Also, when the ZaReason tablet is released, chances are it won’t be in some sort of secret press conference. And it won’t have Windows 8.

This blog, and all other blogs by Larry the Free Software Guy and Larry Cafiero, are licensed under the Creative Commons Attribution-NonCommercial-NoDerivs CC BY-NC-ND license. In short, this license allows others to download this work and share it with others as long as they credit me as the author, but others can’t change it in any way or use it commercially.

(Larry Cafiero is one of the founders of the Lindependence Project and develops business software at Redwood Digital Research, a consultancy that provides FOSS solutions in the small business and home office environment.)

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Eliminate DRM!

ZaReason Alto 3880: The honeymoon continues

May 22, 2012 6 comments

When I reviewed the ZaReason Alto 3880 earlier this year, I liked it so much I got one, and I told Cathy and Earl Malmrose of ZaReason that I’d write my impressions of the Alto three months later.

That was in February and now it’s May — three months hence — and I have to say that I have not had one bad experience with the laptop.

To recap: Until I gave the Alto a test run, I was a dyed-in-the-wool ThinkPad guy, utilitarian to the core. All my ThinkPads — and there are several — look like NASCAR entries with their sticker-laden covers displaying the best of FOSS programs.

Since February, though, I’ve been using the Alto for hours on end on a daily basis, giving it the rigorous workout that the ThinkPads normally got when I was using them exclusively. The Alto 3880 has proved to be a very tough machine going step-for-step, measure-for-measure with the ThinkPad in all categories.

The advantage that the Alto has over the ThinkPad is that it looks good — no, it looks great — doing it.

Which of course brings me to the keyboard: As I wrote earlier, I thought the keyboard in the Alto 3880, at first touch, was a little light. With the pounding I normally give the sturdy ThinkPad keyboard, I openly worried about my heavy fingers and not-so-gentle touch on what I thought might be a less-than-sturdy keyboard. I was completely wrong about this — the keyboard is tougher than the first impression lets on, and it is one of the Alto 3880′s outstanding features. If it handles the range of tapping I give it — and it has — then it passes that test with high marks.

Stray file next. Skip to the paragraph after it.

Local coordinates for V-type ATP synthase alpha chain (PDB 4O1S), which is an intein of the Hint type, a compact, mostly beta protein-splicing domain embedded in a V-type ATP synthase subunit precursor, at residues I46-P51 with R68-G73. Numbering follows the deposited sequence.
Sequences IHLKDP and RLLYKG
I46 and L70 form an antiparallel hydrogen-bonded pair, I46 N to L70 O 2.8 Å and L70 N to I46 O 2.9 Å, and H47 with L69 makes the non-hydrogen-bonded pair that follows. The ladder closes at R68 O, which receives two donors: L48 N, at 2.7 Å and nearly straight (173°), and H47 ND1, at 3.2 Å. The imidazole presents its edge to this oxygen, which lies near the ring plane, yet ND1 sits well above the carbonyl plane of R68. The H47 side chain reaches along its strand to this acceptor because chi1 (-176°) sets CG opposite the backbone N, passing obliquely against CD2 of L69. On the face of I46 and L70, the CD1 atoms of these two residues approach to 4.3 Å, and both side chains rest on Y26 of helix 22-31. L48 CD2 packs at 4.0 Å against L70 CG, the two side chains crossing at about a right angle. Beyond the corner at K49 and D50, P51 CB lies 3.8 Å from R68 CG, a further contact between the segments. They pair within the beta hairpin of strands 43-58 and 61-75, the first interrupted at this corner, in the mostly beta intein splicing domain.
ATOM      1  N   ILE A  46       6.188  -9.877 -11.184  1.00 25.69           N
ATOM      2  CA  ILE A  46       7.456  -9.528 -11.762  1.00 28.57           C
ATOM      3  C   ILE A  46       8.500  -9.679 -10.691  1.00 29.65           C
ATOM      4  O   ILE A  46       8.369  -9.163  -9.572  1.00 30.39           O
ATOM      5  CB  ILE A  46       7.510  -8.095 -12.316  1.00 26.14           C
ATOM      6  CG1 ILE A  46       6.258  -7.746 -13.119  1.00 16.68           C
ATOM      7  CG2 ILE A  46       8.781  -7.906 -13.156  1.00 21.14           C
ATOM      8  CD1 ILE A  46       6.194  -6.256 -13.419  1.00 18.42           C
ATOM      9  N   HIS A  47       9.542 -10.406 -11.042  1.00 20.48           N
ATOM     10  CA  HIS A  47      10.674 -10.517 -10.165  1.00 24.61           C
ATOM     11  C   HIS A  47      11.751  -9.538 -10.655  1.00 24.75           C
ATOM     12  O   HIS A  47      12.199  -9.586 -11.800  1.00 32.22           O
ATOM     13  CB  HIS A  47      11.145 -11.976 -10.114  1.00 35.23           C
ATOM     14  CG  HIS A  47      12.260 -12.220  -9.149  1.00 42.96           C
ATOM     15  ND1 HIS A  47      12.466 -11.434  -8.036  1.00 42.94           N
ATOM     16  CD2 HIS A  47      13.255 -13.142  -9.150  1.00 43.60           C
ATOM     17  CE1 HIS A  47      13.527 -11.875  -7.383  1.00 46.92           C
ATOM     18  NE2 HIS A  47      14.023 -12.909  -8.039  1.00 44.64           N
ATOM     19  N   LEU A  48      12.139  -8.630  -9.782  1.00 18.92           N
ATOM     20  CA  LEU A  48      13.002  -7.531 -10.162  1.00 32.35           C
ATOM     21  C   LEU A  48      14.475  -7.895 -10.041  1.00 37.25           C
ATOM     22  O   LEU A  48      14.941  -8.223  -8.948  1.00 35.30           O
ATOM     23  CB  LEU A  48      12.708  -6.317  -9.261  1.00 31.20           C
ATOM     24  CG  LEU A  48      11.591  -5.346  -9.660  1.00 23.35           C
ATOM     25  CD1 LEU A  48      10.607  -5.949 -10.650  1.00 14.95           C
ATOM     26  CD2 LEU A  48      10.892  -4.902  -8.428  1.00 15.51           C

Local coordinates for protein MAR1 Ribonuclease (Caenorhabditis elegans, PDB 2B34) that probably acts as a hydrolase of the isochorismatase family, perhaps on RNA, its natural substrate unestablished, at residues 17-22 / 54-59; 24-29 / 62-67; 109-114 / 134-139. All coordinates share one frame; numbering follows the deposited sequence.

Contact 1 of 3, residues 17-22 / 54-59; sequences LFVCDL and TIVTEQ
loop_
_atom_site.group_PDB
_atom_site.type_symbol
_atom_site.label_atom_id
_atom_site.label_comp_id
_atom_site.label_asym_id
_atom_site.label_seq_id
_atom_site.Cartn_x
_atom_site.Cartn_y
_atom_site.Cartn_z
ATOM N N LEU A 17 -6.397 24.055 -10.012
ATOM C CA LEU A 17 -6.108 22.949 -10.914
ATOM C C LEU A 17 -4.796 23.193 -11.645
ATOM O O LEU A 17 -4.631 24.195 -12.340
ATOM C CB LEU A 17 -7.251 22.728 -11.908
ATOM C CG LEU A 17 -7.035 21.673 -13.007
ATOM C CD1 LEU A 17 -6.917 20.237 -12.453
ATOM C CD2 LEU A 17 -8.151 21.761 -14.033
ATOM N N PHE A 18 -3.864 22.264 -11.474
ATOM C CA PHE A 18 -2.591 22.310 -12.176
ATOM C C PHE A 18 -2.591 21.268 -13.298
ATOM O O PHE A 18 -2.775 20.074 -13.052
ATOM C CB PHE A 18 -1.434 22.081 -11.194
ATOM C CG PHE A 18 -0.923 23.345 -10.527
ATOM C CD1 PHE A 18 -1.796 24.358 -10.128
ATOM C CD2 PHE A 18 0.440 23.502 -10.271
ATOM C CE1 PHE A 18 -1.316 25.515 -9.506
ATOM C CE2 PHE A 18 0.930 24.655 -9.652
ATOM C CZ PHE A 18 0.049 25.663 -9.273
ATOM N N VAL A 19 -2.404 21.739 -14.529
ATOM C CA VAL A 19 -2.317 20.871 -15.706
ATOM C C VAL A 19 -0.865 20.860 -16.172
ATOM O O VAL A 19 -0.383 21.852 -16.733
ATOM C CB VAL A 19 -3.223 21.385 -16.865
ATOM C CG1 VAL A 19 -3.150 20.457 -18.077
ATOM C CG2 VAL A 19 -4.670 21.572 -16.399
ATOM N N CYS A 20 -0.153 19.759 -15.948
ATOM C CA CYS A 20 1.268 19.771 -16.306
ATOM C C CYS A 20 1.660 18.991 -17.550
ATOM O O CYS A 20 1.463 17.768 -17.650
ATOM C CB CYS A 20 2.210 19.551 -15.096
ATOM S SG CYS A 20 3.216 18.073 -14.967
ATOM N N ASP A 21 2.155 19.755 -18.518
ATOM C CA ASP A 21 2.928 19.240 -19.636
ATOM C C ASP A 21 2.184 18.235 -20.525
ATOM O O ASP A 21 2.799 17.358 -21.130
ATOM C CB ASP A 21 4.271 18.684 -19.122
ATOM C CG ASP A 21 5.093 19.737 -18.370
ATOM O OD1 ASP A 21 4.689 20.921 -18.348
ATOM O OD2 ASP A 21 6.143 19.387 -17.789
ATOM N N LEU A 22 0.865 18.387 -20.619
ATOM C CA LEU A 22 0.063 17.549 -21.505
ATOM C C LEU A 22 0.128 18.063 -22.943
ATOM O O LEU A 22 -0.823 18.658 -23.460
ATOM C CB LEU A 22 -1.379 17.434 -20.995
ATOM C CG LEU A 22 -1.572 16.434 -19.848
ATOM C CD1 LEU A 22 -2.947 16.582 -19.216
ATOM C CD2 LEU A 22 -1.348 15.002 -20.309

As I’ve written before, I’m running CrunchBang Statler on this machine and it runs flawlessly on the Alto. In the original blog, I mentioned that I had also run other distros on the Alto as well, but I choose to run CrunchBang for a variety of reasons I write about in another blog. For the unenlightened, CrunchBang — which is on the verge of releasing another version soon — is a Debian-based distro running the Openbox window manager. On the Alto, the combination of Openbox with Debian rumbling under the hood makes this laptop a digital rocket.

The ZaReason Alto 3880 is an outstanding machine that continues to earn my highest recommendation. The specs are here and, as I mentioned in the original blog item, the price is higher than you’d pay for something off the shelf at a big box like Best Buy (and, in a word, don’t!). But the Alto is worth every bit of the extra cost, and one of many features that ZaReason offers is that they provide a wide variety of distros to choose from on their hardware — though I don’t use it often, I understand Linux Mint would be a good off-the-shelf choice — and they even will install a distro at your request.

Like — oh, I don’t know — CrunchBang, if you ask for it.

This blog, and all other blogs by Larry the Free Software Guy and Larry Cafiero, are licensed under the Creative Commons Attribution-NonCommercial-NoDerivs CC BY-NC-ND license. In short, this license allows others to download this work and share it with others as long as they credit me as the author, but others can’t change it in any way or use it commercially.

(Larry Cafiero is one of the founders of the Lindependence Project and develops business software at Redwood Digital Research, a consultancy that provides FOSS solutions in the small business and home office environment.)

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Eliminate DRM!